The River and Other Ecosystems Are Connected
How land and how water is treated in the watershed has much to do with the water quality of the river. A vegetated watershed acts as a sponge, absorbing water during storms then filtering and releasing it slowly into the river. The upper Blackstone has a largely urban watershed, so large amounts of heated, polluted water are piped directly into the river with no filtration. Major sources of pollution include runoff from roads and construction sites, lawn fertilizers and failed septic systems. These sources of pollutants are widespread, making it difficult to control them. Natural wetlands and constructed wetlands are our best tools for improving these waters.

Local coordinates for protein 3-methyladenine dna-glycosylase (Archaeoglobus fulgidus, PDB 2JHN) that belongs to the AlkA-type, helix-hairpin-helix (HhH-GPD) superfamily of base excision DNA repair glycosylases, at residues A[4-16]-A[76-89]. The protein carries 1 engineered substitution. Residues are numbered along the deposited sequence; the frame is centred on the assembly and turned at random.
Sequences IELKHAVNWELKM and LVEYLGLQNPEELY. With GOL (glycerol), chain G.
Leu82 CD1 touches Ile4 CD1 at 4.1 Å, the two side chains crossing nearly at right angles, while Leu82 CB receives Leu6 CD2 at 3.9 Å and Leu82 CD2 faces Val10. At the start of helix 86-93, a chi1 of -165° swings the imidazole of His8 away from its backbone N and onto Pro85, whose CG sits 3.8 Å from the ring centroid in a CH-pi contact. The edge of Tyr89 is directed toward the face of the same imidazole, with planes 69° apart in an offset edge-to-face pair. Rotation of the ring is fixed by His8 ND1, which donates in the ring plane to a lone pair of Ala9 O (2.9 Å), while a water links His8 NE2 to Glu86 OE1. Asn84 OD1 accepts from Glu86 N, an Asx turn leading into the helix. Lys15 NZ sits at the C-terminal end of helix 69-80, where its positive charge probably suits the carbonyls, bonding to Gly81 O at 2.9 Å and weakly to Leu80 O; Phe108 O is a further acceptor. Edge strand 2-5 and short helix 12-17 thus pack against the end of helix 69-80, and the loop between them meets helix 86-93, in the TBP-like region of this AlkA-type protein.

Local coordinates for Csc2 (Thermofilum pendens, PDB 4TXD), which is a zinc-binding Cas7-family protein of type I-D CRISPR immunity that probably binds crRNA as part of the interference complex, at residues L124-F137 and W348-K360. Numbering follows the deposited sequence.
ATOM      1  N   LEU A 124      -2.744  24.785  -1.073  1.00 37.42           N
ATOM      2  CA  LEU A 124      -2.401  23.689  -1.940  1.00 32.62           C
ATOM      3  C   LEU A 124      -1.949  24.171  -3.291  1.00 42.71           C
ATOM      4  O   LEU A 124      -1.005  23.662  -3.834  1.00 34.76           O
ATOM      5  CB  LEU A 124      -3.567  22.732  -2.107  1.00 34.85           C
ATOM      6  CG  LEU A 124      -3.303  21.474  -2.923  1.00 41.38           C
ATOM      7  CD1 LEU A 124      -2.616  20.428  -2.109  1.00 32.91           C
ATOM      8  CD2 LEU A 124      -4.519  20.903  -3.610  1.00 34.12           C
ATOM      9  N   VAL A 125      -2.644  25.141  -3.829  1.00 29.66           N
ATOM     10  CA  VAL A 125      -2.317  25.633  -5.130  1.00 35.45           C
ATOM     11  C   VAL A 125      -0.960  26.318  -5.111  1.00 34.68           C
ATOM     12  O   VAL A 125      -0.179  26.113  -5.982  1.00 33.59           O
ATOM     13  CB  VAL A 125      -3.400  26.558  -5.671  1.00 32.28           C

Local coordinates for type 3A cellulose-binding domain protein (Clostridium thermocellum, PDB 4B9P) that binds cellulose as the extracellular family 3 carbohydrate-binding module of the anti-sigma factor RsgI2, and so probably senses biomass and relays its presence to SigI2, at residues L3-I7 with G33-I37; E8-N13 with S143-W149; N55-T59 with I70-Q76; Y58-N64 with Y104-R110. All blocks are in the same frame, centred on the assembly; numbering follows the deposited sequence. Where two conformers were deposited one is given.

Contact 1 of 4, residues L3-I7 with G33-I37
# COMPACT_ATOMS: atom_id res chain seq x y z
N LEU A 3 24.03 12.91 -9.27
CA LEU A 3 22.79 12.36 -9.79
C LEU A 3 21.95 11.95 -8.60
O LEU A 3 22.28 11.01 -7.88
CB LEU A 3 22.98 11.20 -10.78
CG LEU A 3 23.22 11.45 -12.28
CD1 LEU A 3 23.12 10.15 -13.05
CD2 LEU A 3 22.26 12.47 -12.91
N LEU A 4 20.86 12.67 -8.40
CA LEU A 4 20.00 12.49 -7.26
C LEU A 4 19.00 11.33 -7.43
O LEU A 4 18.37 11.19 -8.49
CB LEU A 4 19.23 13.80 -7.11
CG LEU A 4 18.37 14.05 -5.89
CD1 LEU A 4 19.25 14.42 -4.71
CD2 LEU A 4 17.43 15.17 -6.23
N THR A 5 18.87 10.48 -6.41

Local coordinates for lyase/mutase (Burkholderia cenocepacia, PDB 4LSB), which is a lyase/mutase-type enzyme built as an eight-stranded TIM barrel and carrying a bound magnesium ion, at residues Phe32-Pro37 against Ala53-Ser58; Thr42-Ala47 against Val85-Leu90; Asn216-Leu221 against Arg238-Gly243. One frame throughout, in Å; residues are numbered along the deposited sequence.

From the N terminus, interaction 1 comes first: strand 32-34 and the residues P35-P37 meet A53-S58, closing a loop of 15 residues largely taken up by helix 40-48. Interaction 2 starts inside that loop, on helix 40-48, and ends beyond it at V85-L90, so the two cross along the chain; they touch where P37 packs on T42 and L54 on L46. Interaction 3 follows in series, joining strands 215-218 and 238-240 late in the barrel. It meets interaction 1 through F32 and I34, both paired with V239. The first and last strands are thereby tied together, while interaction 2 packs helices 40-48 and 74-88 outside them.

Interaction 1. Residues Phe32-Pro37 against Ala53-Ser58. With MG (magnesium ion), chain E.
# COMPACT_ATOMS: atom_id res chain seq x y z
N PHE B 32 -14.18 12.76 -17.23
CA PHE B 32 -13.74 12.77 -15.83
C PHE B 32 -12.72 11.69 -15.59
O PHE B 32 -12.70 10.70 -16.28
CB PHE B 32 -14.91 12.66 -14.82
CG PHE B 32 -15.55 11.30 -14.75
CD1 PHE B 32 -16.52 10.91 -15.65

Here we have created wetland from an upland area. By removing soil, we provide storage capacity for water during high water to reduce risks of downstream flooding. Native wetland plant species have been added in an effort to make this area function in the same manner as the abutting wetlands. Riverine wetlands provide habitat for numerous animals and benefit water quality by absorbing toxic substances and taking up nutrients that would otherwise cause blooms of algae.